Here, Defendant sought release so that he could gain custody of his son, who Defendant believes to be in Georgia with the child's mother, Shanelle Windom. (Dkt. No. 292 at 5.) Defendant believes his son is not in school, that there is a warrant out for Ms. Windom for welfare fraud, that Ms. Windom and her boyfriend are engaged in criminal activity, and that Ms. Windom's boyfriend is physically abusive towards children. (Id.) For those reasons, Defendant wants to go to Alameda County Court to regain custody of his son, so that he may be raised by Defendant's mother in Arizona while Defendant is imprisoned. (Id.)

The Court finds that these facts -- many of which are unsupported by evidence in the record -- do not rise to the level of exceptional circumstances. As the United States points out, there is no reason to believe that Defendant will be able to gain custody of a child (whose location is unknown) when Defendant has pled guilty to a crime that imposes a mandatory ten-year sentence, and will be unable to care for the child. Defendant also has a history of domestic battery, including assaulting the mother of one of his children in the presence of his child, and has been convicted of domestic violence. (Dkt. No. 305 at 2-3.) This record makes it highly unlikely that a court would award Defendant custody of his child. Moreover, the Court agrees with the United States that not being able to attend a child custody hearing is a "[h]ardship that commonly result[s] from imprisonment," and therefore does not meet the exceptional circumstances requirement. Garcia, 340 F.3d at 1022.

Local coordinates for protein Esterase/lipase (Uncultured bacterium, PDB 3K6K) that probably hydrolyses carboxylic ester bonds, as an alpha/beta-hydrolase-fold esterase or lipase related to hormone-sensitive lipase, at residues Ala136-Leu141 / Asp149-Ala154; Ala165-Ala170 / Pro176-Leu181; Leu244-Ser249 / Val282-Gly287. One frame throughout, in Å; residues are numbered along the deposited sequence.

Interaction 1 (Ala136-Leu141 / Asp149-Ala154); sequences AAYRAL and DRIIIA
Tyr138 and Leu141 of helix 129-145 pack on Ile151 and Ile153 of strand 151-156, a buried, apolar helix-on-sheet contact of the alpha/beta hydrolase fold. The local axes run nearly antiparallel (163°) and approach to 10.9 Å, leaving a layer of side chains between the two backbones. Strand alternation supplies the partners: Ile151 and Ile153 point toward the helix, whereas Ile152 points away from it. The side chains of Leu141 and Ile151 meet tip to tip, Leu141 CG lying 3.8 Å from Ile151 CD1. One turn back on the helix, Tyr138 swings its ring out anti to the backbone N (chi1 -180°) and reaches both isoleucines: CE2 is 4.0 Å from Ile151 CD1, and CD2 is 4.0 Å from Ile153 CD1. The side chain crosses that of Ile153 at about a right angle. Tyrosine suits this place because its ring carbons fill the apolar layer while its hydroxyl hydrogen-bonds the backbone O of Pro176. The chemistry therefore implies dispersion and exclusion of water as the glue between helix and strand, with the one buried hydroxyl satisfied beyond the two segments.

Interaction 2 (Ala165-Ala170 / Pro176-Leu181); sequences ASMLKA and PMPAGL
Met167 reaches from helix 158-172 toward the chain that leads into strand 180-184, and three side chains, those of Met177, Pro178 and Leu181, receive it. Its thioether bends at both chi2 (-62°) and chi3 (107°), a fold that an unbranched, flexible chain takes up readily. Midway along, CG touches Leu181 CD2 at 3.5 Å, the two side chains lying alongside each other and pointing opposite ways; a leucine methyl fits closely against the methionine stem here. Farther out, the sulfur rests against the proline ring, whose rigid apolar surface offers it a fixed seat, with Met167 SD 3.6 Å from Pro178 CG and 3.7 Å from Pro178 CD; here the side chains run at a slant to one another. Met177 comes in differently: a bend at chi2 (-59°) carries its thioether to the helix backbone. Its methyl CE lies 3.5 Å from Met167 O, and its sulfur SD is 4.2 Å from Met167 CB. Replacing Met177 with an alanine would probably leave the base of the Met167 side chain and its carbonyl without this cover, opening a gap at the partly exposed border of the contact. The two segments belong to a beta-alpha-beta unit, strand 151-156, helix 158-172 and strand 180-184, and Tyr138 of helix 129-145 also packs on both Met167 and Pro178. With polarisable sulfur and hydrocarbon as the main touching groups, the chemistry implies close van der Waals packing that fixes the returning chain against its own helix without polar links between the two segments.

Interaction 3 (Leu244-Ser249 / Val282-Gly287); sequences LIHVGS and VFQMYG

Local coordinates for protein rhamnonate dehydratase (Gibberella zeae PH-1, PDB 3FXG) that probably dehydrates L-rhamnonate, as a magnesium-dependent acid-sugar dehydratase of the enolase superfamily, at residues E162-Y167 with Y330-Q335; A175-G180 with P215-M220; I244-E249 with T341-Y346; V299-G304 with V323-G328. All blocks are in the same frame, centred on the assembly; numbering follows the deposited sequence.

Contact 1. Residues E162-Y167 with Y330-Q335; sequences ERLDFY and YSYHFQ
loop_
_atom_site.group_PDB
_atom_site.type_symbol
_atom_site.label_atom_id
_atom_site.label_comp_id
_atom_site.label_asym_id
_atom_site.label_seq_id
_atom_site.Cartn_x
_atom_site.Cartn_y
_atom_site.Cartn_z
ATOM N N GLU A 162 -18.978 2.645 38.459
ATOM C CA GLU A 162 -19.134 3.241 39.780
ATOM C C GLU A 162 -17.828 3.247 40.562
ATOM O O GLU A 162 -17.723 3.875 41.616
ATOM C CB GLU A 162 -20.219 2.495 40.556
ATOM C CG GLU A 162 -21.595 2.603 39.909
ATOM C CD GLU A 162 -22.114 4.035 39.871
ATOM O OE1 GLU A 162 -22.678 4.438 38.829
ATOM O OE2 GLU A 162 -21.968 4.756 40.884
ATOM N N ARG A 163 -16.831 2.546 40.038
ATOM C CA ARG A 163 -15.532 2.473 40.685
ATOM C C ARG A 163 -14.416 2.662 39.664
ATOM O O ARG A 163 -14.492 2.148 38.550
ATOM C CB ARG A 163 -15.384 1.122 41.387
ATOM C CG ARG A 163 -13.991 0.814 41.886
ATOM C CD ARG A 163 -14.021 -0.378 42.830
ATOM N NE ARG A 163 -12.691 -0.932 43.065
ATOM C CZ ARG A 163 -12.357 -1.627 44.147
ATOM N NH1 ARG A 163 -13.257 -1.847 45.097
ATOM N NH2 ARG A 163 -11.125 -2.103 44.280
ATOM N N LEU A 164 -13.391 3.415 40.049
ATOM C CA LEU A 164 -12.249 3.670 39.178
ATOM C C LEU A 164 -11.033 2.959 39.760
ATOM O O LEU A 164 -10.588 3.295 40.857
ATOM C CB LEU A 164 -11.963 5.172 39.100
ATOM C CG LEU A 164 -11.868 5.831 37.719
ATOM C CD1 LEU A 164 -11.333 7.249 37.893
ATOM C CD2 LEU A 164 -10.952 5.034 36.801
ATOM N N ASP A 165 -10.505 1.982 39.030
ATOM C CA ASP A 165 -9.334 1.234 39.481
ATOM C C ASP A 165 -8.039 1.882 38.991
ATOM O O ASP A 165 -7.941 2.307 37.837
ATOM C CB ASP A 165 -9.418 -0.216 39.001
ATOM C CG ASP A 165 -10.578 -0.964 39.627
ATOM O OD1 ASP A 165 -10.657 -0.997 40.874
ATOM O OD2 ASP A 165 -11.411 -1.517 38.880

Additionally, the other factors articulated by the Ninth Circuit reinforce a lack of exceptional circumstances in this case. As stated above, Defendant has a criminal history of violence, having been convicted of domestic violence. (Dkt. No. 305 at 2-3.) While on parole, Defendant committed the instant offense, for which he has now been sentenced to a ten-year term of imprisonment. (Id. at 3.) While on pretrial release, Defendant may also have attempted to conspire with his girlfriend to have her promise to pay any amount that a surety would have to pay if Defendant violated the conditions of his pretrial release. (Id. at 3-4.) Finally, while Defendant pled guilty to the distribution charge, he also admitted in his plea agreement that he obstructed justice by committing perjury during his testimony before the grand jury investigating this case. (Dkt. No. 230 at 4.) Thus, having considered all of the "particular circumstances" of this case, the Court concludes that exceptional circumstances do not exist. See Garcia, 340 F.3d at 1018.

Moreover, the Court has previously found that Defendant is a danger to the community and a flight risk, and he has failed to meet his burden to show by clear and convincing evidence that anything has changed. Defendant has also since been sentenced and taken into custody to serve his term; as such, the motion for bond is essentially moot.


For the reasons stated above, the Court DENIES Defendant's request for a bond.

IT IS SO ORDERED. Dated: February 13, 2018



United States Magistrate Judge